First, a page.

Yep. In technical terms the Mac directory system is pretty funky. The current HFS+ file system is a decendent of the HFS+ Filesystem used in Mac OS 9 and friends. It's not terribly modern or efficient, but it does have the distinction of having resource forks for holding metadata and it is one of the first (if not _the_ first) to actually do that. The resource forks are essentially files inside of the file.

(Microsoft duplicated the idea in NTFS and called them 'alternative data streams', which I've mentioned previously. ;) This originally was for Mac compatability, or something like that. But it wasn't realy used by Microsoft (although it was used heavily by viruses and spyware folks) until years and years later for holding the 'Zone.Identifier' information introduced in XP SP2 for their security zone improvements. (ie. a file from the 'Internet security zone' won't get executed automaticly without a warning))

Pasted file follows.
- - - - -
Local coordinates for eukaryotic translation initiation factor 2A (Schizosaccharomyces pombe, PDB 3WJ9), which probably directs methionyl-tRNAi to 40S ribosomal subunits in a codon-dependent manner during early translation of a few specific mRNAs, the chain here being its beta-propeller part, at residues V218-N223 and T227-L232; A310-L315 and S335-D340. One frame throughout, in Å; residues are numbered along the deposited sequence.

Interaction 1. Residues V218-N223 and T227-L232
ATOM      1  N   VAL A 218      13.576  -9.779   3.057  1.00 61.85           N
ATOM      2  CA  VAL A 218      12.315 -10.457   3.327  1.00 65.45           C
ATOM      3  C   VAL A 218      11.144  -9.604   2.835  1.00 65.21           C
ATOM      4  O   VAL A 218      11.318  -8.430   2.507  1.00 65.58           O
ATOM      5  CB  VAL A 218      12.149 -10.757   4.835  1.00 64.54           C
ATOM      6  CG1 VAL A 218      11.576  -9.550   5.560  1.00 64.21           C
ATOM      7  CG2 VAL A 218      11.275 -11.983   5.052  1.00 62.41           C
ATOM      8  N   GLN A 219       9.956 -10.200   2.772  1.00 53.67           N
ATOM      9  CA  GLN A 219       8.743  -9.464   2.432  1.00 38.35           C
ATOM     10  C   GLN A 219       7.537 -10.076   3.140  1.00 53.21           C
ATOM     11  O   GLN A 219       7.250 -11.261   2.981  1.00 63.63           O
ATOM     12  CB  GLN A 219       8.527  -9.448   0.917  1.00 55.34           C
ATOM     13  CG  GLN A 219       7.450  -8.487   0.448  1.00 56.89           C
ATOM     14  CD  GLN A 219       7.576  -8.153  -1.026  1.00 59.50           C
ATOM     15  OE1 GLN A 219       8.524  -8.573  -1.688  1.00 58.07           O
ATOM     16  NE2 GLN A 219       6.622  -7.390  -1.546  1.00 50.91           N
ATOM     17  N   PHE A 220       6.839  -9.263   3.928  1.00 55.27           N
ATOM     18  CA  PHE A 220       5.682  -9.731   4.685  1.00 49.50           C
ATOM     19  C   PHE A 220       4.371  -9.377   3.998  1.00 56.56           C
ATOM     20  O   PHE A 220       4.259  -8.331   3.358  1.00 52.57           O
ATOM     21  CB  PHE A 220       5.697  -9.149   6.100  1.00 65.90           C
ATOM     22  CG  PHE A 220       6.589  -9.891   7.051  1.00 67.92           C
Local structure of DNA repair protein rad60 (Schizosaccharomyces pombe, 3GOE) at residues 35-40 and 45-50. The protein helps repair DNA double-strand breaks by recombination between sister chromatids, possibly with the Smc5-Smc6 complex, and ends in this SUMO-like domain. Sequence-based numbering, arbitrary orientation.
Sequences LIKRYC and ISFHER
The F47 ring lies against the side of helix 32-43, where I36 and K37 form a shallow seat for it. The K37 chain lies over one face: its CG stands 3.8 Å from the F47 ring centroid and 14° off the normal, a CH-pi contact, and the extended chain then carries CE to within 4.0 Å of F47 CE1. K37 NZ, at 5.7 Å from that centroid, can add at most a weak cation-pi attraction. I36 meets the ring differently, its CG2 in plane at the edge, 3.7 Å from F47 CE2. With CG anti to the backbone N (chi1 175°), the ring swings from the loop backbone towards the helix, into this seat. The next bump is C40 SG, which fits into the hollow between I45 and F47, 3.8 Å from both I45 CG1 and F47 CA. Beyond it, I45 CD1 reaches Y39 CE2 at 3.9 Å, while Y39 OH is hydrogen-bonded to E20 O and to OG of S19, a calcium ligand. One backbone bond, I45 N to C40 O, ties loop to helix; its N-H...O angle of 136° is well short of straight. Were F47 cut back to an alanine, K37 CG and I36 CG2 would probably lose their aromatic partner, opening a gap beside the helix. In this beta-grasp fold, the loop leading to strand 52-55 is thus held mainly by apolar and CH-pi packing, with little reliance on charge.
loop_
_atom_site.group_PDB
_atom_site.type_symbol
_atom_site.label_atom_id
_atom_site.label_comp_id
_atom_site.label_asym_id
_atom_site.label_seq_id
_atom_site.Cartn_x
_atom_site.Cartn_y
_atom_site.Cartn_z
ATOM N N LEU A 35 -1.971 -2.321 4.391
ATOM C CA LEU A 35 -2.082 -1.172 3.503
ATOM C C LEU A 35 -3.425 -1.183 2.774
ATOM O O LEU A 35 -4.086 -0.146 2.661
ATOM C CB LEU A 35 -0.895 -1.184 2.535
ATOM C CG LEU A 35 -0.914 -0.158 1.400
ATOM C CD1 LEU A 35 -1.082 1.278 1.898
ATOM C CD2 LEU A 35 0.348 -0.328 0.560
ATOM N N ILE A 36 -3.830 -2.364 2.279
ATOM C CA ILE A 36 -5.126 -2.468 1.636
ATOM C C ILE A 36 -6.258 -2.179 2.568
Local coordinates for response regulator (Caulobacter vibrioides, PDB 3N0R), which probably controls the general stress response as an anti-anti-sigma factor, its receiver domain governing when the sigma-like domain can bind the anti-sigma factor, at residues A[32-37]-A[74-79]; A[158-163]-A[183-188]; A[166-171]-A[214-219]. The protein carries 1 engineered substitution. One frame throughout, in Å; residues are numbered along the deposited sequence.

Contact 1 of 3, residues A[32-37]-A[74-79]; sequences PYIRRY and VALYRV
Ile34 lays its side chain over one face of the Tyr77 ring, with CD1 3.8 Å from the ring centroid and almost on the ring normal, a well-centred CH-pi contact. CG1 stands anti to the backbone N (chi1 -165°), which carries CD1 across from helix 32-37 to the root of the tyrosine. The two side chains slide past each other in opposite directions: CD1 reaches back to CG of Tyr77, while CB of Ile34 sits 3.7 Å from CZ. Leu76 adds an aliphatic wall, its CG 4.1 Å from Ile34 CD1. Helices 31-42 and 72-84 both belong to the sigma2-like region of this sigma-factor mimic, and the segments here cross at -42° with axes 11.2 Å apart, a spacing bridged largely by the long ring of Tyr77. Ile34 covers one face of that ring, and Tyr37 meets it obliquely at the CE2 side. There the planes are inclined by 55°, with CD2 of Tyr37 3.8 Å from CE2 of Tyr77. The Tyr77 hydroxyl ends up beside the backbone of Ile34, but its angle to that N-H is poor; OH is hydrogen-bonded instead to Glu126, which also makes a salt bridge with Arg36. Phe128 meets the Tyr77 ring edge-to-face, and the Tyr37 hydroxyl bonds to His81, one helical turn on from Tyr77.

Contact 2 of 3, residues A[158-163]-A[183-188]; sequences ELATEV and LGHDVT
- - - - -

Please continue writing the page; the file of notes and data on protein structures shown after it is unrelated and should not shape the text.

HFS+ isn't Posix compliant at all. It's case insentive, doesn't have the normal unix-y permissions, uses : instead of / for path seperation, uses volume names instead of a root-based directory system, etc etc. For people that needed 'purfect' Posix-compatability OS X has UFS support, but for most Unix stuff can work with the POSIX-compatability offered by the BSD-VFS support in the non-mach portion fo the XNU kernel. This layer of abstraction is what you see when you open up a terminal and get to the 'Unix' underpinnings of OS X. OS X also uses the BSD-VFS stuff to impliment other normally non-HFS+ features on HFS+, like journalling support.

This has lead to a sort of weirdness I had a hard time coming to grips with between the 'Mac OS' side of things, the GUI side of things using : for file divisions and volumes for dealing with files and with the Unix stuff I was more familar with being in a almost different world.